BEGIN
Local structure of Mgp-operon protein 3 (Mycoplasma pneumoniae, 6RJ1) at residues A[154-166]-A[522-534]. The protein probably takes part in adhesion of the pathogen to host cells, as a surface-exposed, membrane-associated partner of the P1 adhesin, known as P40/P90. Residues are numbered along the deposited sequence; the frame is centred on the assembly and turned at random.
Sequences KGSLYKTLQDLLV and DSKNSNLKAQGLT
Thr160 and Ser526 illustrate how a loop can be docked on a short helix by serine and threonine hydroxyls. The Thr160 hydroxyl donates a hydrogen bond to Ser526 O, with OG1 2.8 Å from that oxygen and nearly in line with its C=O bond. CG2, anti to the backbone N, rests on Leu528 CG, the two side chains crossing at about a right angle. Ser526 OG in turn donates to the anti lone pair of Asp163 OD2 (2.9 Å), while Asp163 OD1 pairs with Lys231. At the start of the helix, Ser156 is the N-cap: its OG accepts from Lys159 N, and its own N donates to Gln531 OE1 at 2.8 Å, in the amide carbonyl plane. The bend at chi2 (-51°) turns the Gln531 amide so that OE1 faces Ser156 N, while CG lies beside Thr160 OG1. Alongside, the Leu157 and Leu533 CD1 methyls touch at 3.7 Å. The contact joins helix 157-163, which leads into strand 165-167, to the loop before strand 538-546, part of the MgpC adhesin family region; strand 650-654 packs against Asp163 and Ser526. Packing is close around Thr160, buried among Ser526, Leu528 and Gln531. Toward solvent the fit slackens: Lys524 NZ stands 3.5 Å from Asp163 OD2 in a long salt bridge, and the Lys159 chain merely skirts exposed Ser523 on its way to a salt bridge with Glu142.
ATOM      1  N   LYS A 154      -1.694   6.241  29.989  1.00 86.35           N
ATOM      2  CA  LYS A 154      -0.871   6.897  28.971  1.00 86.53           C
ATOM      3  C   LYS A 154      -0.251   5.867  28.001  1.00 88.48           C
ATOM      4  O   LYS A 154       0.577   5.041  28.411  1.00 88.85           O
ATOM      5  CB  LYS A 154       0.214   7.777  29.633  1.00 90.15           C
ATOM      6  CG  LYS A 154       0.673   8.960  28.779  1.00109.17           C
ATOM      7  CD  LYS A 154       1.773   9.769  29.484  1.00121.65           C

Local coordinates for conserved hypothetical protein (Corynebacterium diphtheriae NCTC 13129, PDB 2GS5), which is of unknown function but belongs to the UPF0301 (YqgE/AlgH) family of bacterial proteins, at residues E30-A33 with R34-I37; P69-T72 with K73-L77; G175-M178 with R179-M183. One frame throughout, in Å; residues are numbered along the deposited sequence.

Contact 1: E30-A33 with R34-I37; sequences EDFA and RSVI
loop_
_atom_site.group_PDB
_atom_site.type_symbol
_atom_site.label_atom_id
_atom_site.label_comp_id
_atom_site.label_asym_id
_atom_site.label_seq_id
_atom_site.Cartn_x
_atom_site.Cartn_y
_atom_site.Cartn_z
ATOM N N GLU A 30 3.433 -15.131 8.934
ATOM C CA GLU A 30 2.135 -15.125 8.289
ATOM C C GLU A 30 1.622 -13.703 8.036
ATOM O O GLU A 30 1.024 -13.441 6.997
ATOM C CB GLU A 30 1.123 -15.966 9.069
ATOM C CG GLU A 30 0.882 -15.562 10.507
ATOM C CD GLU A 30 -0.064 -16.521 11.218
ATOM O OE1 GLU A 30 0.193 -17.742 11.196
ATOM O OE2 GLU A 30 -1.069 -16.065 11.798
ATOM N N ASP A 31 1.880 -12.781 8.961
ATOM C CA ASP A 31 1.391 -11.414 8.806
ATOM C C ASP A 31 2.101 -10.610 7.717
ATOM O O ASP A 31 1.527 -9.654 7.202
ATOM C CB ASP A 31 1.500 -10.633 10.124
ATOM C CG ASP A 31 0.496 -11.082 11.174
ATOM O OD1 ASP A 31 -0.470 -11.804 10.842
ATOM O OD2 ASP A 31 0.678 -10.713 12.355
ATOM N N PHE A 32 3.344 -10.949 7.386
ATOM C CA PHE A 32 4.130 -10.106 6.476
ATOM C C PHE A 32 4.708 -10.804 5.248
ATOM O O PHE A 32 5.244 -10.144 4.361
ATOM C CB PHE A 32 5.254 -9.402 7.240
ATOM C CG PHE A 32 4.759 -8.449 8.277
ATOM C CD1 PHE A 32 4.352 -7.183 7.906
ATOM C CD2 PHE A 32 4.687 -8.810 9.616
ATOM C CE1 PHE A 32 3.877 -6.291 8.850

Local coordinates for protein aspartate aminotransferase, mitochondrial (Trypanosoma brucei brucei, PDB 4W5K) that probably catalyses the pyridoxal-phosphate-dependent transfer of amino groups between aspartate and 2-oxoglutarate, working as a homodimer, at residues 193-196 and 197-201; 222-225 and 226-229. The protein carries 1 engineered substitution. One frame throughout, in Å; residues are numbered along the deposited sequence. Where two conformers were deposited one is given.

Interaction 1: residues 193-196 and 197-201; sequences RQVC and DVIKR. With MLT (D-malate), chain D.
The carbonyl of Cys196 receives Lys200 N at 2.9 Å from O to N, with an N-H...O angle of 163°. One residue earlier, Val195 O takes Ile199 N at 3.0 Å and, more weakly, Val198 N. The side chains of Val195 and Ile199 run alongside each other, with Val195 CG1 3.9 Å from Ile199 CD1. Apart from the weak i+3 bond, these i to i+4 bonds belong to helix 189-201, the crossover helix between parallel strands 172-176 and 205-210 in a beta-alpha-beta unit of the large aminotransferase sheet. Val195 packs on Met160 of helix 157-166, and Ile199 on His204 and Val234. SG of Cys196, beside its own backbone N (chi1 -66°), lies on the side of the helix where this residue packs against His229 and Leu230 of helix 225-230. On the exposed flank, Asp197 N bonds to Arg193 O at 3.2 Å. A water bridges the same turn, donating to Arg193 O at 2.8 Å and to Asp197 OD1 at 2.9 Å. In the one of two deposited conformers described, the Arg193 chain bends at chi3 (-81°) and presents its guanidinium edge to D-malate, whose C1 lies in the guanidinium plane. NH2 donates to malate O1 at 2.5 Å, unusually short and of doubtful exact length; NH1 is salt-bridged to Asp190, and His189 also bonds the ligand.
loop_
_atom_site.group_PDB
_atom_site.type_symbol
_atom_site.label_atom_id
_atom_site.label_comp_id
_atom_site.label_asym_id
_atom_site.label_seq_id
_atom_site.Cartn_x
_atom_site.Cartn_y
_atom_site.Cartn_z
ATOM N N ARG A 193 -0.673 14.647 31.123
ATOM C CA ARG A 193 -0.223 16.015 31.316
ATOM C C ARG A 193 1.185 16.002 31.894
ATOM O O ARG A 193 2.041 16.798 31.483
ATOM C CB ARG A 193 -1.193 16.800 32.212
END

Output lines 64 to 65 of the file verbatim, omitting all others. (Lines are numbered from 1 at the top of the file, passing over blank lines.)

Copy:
ATOM C C ARG A 193 1.185 16.002 31.894
ATOM O O ARG A 193 2.041 16.798 31.483